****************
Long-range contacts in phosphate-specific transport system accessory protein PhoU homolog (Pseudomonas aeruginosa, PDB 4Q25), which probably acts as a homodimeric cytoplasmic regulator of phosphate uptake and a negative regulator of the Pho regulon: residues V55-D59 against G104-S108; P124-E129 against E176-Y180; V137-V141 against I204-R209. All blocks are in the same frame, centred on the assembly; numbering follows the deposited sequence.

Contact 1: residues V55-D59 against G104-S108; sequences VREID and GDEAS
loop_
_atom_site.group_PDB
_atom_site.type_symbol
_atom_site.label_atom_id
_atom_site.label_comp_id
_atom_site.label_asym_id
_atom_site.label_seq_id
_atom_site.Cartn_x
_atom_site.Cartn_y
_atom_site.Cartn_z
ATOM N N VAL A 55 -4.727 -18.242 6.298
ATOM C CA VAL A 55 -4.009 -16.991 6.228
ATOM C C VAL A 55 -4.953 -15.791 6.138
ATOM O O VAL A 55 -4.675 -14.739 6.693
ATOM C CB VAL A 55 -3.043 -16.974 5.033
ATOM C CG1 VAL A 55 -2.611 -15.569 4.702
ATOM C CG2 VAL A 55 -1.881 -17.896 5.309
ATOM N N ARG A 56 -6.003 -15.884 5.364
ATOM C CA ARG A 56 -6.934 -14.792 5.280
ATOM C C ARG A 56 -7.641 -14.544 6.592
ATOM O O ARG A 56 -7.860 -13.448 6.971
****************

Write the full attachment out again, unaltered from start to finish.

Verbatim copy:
Long-range contacts in phosphate-specific transport system accessory protein PhoU homolog (Pseudomonas aeruginosa, PDB 4Q25), which probably acts as a homodimeric cytoplasmic regulator of phosphate uptake and a negative regulator of the Pho regulon: residues V55-D59 against G104-S108; P124-E129 against E176-Y180; V137-V141 against I204-R209. All blocks are in the same frame, centred on the assembly; numbering follows the deposited sequence.

Contact 1: residues V55-D59 against G104-S108; sequences VREID and GDEAS
loop_
_atom_site.group_PDB
_atom_site.type_symbol
_atom_site.label_atom_id
_atom_site.label_comp_id
_atom_site.label_asym_id
_atom_site.label_seq_id
_atom_site.Cartn_x
_atom_site.Cartn_y
_atom_site.Cartn_z
ATOM N N VAL A 55 -4.727 -18.242 6.298
ATOM C CA VAL A 55 -4.009 -16.991 6.228
ATOM C C VAL A 55 -4.953 -15.791 6.138
ATOM O O VAL A 55 -4.675 -14.739 6.693
ATOM C CB VAL A 55 -3.043 -16.974 5.033
ATOM C CG1 VAL A 55 -2.611 -15.569 4.702
ATOM C CG2 VAL A 55 -1.881 -17.896 5.309
ATOM N N ARG A 56 -6.003 -15.884 5.364
ATOM C CA ARG A 56 -6.934 -14.792 5.280
ATOM C C ARG A 56 -7.641 -14.544 6.592
ATOM O O ARG A 56 -7.860 -13.448 6.971